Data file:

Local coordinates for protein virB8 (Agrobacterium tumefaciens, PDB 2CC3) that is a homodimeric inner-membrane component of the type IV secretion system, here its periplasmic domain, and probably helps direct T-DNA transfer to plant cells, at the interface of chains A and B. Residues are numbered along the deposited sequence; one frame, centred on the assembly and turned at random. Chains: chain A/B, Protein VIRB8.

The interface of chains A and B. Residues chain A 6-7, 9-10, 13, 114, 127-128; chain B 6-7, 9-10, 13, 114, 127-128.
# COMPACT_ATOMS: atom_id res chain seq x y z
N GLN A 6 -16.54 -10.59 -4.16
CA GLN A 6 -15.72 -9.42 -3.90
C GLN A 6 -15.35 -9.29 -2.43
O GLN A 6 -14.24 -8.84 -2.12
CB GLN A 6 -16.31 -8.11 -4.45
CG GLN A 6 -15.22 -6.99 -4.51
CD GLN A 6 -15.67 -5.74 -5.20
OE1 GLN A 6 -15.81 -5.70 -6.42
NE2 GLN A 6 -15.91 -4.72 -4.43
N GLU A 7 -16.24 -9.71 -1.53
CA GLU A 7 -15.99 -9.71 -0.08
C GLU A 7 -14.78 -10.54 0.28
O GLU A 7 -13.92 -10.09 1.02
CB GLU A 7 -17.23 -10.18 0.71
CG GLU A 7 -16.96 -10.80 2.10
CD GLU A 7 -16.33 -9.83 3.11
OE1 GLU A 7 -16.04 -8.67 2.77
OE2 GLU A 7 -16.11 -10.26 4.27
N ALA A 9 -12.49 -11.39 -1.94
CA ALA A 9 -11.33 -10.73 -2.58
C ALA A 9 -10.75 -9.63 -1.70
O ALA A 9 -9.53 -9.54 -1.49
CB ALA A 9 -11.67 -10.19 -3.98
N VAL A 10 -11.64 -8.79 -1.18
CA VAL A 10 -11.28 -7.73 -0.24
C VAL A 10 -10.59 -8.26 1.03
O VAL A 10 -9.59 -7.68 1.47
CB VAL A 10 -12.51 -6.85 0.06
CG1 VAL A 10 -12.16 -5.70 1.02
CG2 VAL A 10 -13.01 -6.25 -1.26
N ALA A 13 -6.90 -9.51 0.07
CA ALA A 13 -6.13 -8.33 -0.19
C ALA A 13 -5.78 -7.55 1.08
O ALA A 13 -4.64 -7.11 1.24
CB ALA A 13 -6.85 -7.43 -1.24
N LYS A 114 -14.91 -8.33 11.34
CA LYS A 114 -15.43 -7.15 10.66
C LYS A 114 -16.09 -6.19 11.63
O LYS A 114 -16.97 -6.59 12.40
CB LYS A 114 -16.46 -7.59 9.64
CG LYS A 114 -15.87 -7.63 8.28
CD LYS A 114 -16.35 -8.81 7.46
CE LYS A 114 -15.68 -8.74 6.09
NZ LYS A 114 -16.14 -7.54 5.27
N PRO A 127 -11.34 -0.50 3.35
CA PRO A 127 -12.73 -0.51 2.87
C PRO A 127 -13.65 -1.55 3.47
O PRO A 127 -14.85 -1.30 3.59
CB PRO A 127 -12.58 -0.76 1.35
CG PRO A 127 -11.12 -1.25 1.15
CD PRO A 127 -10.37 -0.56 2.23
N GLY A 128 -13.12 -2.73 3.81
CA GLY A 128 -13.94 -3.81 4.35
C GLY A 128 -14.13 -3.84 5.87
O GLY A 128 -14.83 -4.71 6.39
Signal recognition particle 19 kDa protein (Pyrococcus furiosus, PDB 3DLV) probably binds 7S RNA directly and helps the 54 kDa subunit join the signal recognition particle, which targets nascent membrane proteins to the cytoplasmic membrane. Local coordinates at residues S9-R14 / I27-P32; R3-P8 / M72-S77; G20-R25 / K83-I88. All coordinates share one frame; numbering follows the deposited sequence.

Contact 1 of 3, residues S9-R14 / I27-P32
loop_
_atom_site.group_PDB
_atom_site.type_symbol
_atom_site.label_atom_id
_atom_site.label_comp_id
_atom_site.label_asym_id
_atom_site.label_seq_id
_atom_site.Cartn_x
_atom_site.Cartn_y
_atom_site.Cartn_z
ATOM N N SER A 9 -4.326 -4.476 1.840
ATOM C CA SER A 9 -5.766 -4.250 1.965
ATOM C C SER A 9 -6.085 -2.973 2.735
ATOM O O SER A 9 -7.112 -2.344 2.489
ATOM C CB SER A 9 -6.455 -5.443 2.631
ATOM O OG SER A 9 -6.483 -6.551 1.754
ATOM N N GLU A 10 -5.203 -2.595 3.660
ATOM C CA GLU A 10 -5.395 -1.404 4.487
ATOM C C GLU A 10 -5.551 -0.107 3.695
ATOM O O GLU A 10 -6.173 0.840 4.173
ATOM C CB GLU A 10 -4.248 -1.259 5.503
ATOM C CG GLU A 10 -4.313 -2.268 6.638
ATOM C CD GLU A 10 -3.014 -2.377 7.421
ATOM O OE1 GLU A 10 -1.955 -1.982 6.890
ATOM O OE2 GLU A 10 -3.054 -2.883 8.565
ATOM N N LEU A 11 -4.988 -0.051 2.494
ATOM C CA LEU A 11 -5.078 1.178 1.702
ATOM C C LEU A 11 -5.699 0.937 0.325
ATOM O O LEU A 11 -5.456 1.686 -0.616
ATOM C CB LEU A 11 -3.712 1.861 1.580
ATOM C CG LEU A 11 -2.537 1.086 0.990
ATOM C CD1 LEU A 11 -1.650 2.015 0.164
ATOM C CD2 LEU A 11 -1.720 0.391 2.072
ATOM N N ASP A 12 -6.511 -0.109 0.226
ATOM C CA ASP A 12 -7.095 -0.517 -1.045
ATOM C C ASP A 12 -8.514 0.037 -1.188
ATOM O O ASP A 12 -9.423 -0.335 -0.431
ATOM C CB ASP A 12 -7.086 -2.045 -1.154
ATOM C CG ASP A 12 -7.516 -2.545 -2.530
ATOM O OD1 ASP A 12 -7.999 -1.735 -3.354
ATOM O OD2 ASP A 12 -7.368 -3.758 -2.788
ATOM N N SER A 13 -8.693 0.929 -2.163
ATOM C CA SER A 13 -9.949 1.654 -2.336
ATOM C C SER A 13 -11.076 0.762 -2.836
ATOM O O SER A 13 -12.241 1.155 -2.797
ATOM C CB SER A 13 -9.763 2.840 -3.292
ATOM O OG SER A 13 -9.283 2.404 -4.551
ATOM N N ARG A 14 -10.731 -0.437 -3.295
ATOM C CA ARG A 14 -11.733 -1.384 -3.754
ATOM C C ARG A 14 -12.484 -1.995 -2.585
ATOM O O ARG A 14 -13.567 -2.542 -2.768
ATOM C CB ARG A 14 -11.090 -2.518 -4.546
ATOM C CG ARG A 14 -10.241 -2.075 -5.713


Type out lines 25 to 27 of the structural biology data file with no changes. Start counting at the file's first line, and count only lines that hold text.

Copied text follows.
O ALA A 9 -9.53 -9.54 -1.49
CB ALA A 9 -11.67 -10.19 -3.98
N VAL A 10 -11.64 -8.79 -1.18